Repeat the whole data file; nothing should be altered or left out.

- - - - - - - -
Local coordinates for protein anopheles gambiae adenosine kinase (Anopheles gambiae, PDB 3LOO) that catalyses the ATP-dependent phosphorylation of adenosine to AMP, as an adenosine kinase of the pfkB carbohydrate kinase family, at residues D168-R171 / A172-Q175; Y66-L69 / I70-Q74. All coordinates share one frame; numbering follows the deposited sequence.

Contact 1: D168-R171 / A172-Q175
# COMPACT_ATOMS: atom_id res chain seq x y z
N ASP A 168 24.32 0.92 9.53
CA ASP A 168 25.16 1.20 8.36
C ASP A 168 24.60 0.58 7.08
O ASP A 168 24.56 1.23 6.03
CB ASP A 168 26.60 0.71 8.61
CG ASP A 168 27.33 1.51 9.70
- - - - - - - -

Local coordinates for protein anopheles gambiae adenosine kinase (Anopheles gambiae, PDB 3LOO) that catalyses the ATP-dependent phosphorylation of adenosine to AMP, as an adenosine kinase of the pfkB carbohydrate kinase family, at residues D168-R171 / A172-Q175; Y66-L69 / I70-Q74. All coordinates share one frame; numbering follows the deposited sequence.

Contact 1: D168-R171 / A172-Q175
# COMPACT_ATOMS: atom_id res chain seq x y z
N ASP A 168 24.32 0.92 9.53
CA ASP A 168 25.16 1.20 8.36
C ASP A 168 24.60 0.58 7.08
O ASP A 168 24.56 1.23 6.03
CB ASP A 168 26.60 0.71 8.61
CG ASP A 168 27.33 1.51 9.70